Ndubuisi Francis in Abuja with agency report
The International Monetary Fund (IMF) yesterday issued a stark warning about the state of the global growth, saying trade conflicts had thrown it into a “synchronised slowdown” and must be resolved.
The Fund’s new Managing Director, Kristalina Georgieva, in her curtain-raiser speech previewing the key issues to be addressed in the IMF/World Bank Annual Meetings in Washington DC, next week after taking over the global crisis lender on October 1, unveiled a new IMF research showing that the cumulative effect of trade conflicts could mean a $700 billion reduction in global GDP output by 2020, or around 0.8 per cent.
The research takes into account US President Donald Trump’s announced and planned tariff increases on remaining Chinese imports, or around $300 billion worth of goods.
Much of the GDP losses will come from a decline of business confidence and negative market reactions, she said.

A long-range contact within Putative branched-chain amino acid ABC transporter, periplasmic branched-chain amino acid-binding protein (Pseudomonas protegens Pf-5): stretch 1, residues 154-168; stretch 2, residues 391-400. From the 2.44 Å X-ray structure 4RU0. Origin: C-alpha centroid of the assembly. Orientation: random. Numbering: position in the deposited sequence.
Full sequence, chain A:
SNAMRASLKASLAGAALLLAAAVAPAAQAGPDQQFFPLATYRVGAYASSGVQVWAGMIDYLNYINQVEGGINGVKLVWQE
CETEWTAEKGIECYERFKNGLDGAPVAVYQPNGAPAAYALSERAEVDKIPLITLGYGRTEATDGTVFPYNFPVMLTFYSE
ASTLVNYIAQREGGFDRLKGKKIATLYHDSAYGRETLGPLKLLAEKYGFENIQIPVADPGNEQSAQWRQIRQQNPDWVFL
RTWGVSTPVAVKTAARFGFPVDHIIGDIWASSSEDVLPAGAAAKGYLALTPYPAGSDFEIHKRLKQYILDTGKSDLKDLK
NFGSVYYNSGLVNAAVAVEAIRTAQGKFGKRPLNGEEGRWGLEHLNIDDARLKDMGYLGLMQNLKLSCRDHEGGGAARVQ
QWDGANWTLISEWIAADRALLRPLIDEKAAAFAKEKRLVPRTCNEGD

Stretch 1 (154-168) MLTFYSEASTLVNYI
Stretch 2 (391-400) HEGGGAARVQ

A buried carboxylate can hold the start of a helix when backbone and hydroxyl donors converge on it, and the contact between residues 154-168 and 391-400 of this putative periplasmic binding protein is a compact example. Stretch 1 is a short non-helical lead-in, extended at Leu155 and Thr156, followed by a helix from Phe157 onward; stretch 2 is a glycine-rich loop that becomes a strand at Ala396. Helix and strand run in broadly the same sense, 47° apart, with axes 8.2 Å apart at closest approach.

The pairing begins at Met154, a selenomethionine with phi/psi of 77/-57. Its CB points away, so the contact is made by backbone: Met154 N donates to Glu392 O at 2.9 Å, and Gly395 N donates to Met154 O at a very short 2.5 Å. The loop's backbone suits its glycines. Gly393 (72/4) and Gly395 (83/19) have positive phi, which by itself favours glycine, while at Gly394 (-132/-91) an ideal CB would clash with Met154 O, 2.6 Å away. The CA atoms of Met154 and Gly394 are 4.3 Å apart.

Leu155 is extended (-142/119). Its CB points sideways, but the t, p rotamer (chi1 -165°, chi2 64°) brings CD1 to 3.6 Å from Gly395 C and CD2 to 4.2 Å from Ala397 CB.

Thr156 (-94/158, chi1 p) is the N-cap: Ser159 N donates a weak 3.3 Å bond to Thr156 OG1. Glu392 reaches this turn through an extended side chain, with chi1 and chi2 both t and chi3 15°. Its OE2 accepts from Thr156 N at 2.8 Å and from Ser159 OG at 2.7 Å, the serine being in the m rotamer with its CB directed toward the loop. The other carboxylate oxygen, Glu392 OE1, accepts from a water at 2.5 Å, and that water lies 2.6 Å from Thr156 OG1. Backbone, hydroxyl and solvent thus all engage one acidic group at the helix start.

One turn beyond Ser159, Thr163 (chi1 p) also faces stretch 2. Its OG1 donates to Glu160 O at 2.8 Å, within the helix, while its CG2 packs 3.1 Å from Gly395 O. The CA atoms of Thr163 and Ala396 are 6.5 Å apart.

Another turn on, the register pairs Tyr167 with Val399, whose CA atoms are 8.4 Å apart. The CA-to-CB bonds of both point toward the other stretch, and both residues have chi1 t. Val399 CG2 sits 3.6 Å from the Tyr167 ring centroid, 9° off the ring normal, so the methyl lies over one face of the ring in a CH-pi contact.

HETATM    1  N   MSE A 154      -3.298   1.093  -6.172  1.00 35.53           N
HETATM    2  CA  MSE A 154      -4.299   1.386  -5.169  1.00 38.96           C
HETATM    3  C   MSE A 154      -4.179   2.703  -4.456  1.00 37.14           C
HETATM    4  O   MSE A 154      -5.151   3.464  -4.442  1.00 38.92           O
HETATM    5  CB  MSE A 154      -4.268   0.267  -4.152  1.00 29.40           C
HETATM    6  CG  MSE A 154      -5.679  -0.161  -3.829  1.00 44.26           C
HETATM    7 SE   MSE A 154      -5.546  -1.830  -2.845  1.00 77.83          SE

“In 2019, we expect slower growth in nearly 90 per cent of the world. The global economy is now in a synchronized slowdown. This means that growth this year will fall to its lowest rate since the beginning of the decade,” Georgieva said.
The Bulgarian economist, a former European Union official who previously held the number two job at the World Bank Group, said that trade had “come to a near standstill.”
She warned that fractures in trade could lead to changes that last a generation, including “broken supply chains, siloed trade sectors, a ‘digital Berlin Wall’ that forces countries to choose between technology systems.’”
In calling for countries to work together to revise global trade rules to make them sustainable, she referenced frequent complaints about China’s trade practices, without specifically naming the country.
“That means dealing with subsidies, as well as intellectual property rights and technology transfers,” she said, adding that a modernised trading system would unlock the potential of services and e-commerce.